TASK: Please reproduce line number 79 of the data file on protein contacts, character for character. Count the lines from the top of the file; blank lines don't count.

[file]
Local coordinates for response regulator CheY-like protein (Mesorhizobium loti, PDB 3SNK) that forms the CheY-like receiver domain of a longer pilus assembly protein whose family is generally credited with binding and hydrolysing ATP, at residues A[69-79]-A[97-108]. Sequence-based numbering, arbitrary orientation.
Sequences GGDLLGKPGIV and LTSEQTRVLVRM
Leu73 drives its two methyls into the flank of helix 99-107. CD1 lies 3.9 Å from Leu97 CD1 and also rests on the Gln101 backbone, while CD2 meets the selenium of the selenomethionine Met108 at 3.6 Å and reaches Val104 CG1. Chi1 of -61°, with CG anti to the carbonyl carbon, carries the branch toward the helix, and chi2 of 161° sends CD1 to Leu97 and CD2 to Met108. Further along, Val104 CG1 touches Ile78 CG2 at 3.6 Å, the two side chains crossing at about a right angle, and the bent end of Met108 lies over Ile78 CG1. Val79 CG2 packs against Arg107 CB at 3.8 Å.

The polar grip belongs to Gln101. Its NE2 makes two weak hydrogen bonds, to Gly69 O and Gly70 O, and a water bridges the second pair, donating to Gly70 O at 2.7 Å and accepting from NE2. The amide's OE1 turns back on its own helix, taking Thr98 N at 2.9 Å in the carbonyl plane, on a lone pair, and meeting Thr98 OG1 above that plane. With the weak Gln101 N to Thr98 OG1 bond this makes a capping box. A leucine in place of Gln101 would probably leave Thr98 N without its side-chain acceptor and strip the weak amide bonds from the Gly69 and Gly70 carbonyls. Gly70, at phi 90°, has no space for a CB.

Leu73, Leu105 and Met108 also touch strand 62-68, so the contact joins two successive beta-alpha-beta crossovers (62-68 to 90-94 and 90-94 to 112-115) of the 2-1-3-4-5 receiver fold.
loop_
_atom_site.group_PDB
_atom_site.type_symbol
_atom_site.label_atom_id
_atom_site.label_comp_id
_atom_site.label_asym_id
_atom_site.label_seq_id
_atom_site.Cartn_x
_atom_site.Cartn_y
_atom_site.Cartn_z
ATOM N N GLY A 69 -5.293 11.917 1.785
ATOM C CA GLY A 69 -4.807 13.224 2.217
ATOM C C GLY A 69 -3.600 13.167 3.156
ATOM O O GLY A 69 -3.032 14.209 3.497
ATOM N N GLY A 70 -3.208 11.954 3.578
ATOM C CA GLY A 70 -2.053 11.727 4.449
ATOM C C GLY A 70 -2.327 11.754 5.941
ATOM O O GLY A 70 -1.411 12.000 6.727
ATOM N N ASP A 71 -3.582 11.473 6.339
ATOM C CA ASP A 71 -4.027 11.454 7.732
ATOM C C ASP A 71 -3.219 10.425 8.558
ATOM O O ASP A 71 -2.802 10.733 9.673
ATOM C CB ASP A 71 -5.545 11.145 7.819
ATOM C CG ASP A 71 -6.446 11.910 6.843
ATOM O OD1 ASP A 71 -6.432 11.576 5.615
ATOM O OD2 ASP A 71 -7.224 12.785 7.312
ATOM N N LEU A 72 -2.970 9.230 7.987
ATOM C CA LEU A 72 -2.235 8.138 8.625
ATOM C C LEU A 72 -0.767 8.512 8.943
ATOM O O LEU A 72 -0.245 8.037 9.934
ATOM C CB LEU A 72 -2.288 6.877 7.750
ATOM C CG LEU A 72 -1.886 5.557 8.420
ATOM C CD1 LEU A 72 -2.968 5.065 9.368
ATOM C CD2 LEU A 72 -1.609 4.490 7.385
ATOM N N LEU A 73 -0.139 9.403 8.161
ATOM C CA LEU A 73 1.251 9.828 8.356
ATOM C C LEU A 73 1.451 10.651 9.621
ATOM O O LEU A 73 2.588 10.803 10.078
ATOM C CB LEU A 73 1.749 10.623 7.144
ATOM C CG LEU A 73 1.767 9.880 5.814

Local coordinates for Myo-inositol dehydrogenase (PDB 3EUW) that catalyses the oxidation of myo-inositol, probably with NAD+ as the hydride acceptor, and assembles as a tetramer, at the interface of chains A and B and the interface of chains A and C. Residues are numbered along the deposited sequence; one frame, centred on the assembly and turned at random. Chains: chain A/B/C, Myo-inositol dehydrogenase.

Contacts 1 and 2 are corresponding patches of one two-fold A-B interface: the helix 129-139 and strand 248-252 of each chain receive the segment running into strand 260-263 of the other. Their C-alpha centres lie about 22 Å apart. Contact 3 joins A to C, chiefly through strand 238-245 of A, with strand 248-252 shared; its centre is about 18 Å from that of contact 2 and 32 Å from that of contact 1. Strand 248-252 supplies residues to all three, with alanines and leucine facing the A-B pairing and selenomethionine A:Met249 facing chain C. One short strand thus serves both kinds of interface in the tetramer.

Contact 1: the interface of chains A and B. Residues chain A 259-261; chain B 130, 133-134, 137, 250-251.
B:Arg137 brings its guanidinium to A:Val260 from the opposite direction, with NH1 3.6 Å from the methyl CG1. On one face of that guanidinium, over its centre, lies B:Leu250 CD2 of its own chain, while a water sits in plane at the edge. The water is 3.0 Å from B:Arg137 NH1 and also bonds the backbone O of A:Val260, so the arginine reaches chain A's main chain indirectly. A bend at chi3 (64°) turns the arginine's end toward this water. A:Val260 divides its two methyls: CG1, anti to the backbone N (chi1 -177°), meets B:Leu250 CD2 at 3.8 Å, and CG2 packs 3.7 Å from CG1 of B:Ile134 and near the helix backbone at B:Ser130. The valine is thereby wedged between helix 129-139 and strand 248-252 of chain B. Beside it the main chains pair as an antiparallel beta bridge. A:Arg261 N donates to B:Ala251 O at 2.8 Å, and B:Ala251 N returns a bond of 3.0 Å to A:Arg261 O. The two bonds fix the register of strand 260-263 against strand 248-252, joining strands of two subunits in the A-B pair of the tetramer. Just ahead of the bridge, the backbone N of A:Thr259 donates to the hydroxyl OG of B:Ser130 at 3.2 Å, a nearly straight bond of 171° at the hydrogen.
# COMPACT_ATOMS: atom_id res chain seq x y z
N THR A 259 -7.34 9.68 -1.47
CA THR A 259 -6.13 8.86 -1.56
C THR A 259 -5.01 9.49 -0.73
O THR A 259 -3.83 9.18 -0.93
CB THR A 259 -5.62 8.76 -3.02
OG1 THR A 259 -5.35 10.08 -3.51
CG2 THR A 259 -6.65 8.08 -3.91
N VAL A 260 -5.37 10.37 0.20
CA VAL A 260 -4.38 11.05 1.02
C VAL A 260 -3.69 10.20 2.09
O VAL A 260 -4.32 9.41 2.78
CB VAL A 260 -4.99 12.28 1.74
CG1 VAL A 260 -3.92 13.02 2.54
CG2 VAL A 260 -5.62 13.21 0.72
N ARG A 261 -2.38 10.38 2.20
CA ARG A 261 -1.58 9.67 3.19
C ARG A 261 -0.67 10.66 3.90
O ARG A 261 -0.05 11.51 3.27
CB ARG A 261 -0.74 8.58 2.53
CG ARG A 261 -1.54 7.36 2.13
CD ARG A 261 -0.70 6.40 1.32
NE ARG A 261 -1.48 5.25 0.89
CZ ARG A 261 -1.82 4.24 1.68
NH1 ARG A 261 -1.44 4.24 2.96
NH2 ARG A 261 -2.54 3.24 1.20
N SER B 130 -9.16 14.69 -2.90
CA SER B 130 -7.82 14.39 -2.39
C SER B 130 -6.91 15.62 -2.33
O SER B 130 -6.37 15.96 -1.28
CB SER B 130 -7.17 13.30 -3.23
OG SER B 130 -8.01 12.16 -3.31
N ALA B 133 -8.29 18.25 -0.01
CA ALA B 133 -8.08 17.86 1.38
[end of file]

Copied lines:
O SER B 130 -6.37 15.96 -1.28